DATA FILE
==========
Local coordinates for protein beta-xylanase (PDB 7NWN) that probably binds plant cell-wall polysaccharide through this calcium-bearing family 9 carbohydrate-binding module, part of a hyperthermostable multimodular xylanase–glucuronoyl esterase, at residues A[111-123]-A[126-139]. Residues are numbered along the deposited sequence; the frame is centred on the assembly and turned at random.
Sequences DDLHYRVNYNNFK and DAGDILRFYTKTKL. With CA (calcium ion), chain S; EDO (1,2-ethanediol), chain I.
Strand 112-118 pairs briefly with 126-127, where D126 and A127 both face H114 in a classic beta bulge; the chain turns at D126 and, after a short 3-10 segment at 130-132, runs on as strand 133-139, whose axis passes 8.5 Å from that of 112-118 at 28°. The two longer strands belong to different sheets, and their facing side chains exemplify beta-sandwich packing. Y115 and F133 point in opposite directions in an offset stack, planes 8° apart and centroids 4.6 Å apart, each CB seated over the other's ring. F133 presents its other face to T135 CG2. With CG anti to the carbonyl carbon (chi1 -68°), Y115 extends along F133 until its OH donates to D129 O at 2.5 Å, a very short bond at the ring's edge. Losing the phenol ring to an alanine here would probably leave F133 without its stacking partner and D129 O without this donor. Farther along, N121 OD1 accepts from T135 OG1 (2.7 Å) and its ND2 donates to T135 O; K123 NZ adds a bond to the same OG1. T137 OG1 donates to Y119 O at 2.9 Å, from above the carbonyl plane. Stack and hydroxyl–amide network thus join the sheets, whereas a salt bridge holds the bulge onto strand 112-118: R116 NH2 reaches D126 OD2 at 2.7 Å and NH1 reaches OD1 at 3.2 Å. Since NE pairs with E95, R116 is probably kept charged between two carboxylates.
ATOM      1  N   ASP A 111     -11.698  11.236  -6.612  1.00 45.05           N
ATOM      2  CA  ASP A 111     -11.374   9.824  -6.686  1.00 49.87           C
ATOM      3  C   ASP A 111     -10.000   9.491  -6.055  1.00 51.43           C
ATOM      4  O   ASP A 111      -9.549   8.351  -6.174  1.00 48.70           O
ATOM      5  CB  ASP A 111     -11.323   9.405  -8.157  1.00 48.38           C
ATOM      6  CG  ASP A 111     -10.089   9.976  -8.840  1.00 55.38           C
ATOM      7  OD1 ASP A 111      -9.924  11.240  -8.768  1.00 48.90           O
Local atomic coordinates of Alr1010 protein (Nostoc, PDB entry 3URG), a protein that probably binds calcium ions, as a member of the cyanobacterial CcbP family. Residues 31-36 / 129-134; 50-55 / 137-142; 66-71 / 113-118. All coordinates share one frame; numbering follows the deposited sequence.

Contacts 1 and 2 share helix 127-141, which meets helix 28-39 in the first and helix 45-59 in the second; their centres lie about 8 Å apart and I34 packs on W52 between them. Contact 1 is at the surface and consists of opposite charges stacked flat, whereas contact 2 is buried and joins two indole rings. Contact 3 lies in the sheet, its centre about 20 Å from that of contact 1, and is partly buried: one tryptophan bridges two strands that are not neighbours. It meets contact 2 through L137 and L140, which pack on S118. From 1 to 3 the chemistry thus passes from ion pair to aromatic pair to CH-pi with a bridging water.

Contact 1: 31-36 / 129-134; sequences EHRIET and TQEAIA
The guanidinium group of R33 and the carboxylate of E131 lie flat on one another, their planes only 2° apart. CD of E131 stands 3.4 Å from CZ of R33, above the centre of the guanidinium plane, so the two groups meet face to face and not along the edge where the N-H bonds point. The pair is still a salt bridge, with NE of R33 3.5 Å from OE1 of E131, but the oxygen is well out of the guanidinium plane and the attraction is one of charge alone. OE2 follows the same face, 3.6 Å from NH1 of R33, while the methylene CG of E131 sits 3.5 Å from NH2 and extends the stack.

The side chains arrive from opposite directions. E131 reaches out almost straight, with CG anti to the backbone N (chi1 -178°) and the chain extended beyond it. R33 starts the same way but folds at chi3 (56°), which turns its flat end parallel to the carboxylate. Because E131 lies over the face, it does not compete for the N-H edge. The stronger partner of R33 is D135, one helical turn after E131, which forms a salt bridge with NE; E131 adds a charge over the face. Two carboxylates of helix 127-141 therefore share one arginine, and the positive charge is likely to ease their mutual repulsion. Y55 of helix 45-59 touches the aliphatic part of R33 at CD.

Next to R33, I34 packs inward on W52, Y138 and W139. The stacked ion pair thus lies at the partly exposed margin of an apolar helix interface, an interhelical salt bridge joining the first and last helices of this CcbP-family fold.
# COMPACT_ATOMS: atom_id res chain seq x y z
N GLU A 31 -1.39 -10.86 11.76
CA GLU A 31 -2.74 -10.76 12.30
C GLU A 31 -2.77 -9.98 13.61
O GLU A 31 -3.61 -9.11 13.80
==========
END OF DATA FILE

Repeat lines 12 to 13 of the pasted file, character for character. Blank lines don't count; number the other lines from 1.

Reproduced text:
Contacts 1 and 2 share helix 127-141, which meets helix 28-39 in the first and helix 45-59 in the second; their centres lie about 8 Å apart and I34 packs on W52 between them. Contact 1 is at the surface and consists of opposite charges stacked flat, whereas contact 2 is buried and joins two indole rings. Contact 3 lies in the sheet, its centre about 20 Å from that of contact 1, and is partly buried: one tryptophan bridges two strands that are not neighbours. It meets contact 2 through L137 and L140, which pack on S118. From 1 to 3 the chemistry thus passes from ion pair to aromatic pair to CH-pi with a bridging water.

Contact 1: 31-36 / 129-134; sequences EHRIET and TQEAIA